It is a point ...

Force Decides

Israel is currently killing hundreds of people in Gaza.  As they do from time to time.  To make something Abba Eban once said true by simply inverting his meaning: the Israelis never miss an opportunity to miss an opportunity for peace.  Though even that is too kind to them.  As even White House senior staff acknowledge, the Israelis don't want peace.  Give them everything they've ever wanted, and it still isn't enough - because what they say they want isn't what they want.  What they really want is to continue the war until they have finally completed the work that David Ben-Gurion left unfinished, and eradicated the Palestinians.  The mindset of Israel is genocidal, and becoming more openly so by the day.

It is now clear to a great many people that what happened to the Native Americans as a result of the institution and independence of the United States of America was a scandal, a holocaust and a tragedy.  The idea is so commonplace it's become a sentimental truism in pop-culture.  Well, Israel had not done very much that America didn't do in the process ...

A Presumptious Dilettante's Five Belated Eggs

The more I think about it, the more I think a humble, sympathetic, non-domineering, non-entryist engagement with the anti-oppression movements springing up around issues of gender identity (i.e. Trans issues) is going to be absolutely crucial for the Left in the coming years. 

This isn't just a moral imperative.  Sure, the Left must stand with the oppressed.  Always.  By definition.  Otherwise why bother being on the Left?  Otherwise, what does 'The Left' mean?  But it's also a tactical imperative.  The system must be attacked at its weakest points.  The righteous and rightful rage felt by many on the axis of Trans oppression is absolutely one of the system's weakest points.  It hits people where they live: in their bodies.  Bodies are oppressed, disciplined, punished, curtailed, invaded, wounded and even dissected by capitalism... and it behoves the Left to realise that this happens in arenas outside the sites of direct capitalist production.  This is one of those things that everyone formally 'gets' and then puts to one side.  That's not good enough.  Capitalist oppression is total, hegemonic, far-reaching and omnipresent.  It ...

Piece of Cake

Someone nice on tumblr just asked me:

Do you think that it's fair to criticize a work of art for the failings of the culture around it? This is a question I've been mulling over the past few days and I'm sure you have an interesting response.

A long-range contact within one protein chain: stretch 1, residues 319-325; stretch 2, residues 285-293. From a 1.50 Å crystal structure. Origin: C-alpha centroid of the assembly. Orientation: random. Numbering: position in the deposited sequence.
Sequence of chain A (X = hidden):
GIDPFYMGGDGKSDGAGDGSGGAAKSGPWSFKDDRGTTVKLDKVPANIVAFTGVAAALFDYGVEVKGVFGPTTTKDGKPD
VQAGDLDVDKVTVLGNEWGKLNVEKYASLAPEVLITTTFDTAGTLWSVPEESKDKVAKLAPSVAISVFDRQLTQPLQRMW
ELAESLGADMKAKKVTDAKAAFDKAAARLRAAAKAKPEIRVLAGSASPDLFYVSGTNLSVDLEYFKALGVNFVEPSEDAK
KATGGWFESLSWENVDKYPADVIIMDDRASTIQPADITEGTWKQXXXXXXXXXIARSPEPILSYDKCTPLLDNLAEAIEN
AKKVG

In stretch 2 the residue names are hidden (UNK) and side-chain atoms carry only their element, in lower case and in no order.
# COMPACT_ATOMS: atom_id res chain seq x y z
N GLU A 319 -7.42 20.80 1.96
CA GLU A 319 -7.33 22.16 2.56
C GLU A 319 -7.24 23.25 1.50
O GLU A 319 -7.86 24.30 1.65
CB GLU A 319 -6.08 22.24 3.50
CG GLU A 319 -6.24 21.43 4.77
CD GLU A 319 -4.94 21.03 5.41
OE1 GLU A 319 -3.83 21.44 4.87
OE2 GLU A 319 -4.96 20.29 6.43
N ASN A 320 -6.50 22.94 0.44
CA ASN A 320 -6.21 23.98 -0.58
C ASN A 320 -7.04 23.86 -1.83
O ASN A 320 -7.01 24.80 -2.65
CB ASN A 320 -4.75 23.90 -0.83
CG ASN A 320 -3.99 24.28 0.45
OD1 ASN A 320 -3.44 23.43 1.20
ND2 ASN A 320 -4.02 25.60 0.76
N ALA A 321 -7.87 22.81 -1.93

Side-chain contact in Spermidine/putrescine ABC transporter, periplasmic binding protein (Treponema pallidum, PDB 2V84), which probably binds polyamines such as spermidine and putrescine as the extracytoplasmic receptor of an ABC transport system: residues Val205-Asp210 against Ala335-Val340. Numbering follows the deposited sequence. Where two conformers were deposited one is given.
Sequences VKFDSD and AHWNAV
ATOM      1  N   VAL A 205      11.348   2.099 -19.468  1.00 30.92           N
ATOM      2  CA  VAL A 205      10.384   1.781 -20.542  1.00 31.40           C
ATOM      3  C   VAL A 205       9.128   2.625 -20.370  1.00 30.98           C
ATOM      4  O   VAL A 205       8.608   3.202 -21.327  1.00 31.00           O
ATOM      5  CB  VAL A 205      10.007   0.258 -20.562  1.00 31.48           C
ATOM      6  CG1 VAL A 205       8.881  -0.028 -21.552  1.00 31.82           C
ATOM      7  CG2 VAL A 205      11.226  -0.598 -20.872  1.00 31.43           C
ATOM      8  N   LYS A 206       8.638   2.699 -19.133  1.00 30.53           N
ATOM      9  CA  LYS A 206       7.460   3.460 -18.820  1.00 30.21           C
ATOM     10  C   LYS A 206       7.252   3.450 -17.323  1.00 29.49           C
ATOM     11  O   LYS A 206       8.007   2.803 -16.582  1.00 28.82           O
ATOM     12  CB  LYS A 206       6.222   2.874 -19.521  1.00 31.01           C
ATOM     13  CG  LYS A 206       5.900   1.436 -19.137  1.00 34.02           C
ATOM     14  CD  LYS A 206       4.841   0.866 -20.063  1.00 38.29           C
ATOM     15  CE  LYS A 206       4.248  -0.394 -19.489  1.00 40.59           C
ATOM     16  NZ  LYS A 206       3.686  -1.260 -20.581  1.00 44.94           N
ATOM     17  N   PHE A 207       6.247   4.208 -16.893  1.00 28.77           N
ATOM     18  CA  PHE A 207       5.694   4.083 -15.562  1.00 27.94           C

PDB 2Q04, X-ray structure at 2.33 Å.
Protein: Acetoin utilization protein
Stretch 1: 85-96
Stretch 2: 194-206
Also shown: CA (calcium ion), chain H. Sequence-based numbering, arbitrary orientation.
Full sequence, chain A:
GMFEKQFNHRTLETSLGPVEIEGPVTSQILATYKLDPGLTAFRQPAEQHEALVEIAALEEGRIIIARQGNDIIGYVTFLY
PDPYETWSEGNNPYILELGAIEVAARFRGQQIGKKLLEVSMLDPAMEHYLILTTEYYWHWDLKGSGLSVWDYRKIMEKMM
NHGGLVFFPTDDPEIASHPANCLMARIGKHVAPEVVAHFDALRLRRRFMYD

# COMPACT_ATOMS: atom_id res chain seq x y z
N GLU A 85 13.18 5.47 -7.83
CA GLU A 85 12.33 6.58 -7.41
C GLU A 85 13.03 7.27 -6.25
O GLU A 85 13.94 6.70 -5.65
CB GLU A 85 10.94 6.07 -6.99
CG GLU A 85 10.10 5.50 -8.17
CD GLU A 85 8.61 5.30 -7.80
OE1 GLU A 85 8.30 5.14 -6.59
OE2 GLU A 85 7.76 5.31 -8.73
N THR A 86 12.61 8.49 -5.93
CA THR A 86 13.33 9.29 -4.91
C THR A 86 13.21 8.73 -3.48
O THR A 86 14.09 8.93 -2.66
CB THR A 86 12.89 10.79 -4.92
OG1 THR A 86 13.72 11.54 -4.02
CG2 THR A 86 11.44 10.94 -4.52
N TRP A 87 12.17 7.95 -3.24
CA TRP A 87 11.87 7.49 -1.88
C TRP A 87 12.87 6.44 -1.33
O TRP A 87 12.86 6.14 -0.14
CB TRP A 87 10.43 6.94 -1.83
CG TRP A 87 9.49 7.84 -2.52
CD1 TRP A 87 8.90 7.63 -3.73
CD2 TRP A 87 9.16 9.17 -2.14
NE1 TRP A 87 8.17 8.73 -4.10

My answer got a bit long, so I decided - opportunistically - to post it here.


*

I think the terms of the question are worth investigating.

What do we mean by 'failings'?

What do we mean by 'culture around it'?

Failure is, of course, subjectively judged.  Something I think is bad may be seen as good - or neutral, or normal, or inescapable - by others.

It is perfectly possible for something that is a 'failure' with regards to general human wellbeing to be a 'success' for a social system.  (The wellbeing of the working class, in any class society, always being more universal than that of the minority loafing class.)

Indeed, I think that if you look at the vast majority of mainstream media culture as it has existed in modern capitalist society - including and perhaps even especially with reference to narrative culture - then you see that it pretty unambiguously touts ...

18

Everyone is down a mine.

(Incidentally, it's funny how often Doctor Who in the 70s and 80s keeps coming back to mines.  I'm sure it's nothing to do with the fact that coal mining was a key industry in British economic life during these decades, miners were among the most powerful unionised workers in the 70s, and the 80s saw the calculated destruction of the miners' unions and their industry by the Tory government.  Oh ho no.)

Anyway.  As I say, everyone - the Doctor, Romana, K9, Adrasta, Organon and a giant green blob called Erato - is down a mine.  And things are coming to a head.  (Head.  Pit-head.  Geddit?  Never mind.  It doesn't really work anyway.)

Yes, so anyway...  Erato is, as I say, a giant green blob.

"Erato came here fifteen years ago to propose a trading agreement," says the Doctor, while everyone else still reels from the revelation that the blob has a name, a mind and the ability to talk. "Tythonus is a planet rich in metallic ores and minerals...."

There's an interlude here where the Doctor and Adrasta have a little ...